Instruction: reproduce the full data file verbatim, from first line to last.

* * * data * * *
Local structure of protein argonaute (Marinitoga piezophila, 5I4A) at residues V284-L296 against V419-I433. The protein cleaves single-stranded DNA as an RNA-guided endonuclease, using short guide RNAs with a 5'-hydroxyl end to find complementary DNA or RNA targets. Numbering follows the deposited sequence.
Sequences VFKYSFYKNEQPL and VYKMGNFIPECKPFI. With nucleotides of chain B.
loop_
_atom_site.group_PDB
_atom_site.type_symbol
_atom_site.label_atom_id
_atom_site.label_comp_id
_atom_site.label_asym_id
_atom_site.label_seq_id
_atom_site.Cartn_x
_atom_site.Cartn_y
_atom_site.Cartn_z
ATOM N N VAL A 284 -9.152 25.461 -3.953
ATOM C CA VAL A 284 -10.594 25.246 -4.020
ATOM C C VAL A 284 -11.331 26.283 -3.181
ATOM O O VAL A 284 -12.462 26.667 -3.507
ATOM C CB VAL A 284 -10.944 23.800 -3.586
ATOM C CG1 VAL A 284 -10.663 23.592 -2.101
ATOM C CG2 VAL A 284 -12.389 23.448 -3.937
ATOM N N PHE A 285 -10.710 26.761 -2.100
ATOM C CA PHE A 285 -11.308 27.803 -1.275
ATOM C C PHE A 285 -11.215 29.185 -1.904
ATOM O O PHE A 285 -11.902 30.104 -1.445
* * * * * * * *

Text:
Local structure of protein argonaute (Marinitoga piezophila, 5I4A) at residues V284-L296 against V419-I433. The protein cleaves single-stranded DNA as an RNA-guided endonuclease, using short guide RNAs with a 5'-hydroxyl end to find complementary DNA or RNA targets. Numbering follows the deposited sequence.
Sequences VFKYSFYKNEQPL and VYKMGNFIPECKPFI. With nucleotides of chain B.
loop_
_atom_site.group_PDB
_atom_site.type_symbol
_atom_site.label_atom_id
_atom_site.label_comp_id
_atom_site.label_asym_id
_atom_site.label_seq_id
_atom_site.Cartn_x
_atom_site.Cartn_y
_atom_site.Cartn_z
ATOM N N VAL A 284 -9.152 25.461 -3.953
ATOM C CA VAL A 284 -10.594 25.246 -4.020
ATOM C C VAL A 284 -11.331 26.283 -3.181
ATOM O O VAL A 284 -12.462 26.667 -3.507
ATOM C CB VAL A 284 -10.944 23.800 -3.586
ATOM C CG1 VAL A 284 -10.663 23.592 -2.101
ATOM C CG2 VAL A 284 -12.389 23.448 -3.937
ATOM N N PHE A 285 -10.710 26.761 -2.100
ATOM C CA PHE A 285 -11.308 27.803 -1.275
ATOM C C PHE A 285 -11.215 29.185 -1.904
ATOM O O PHE A 285 -11.902 30.104 -1.445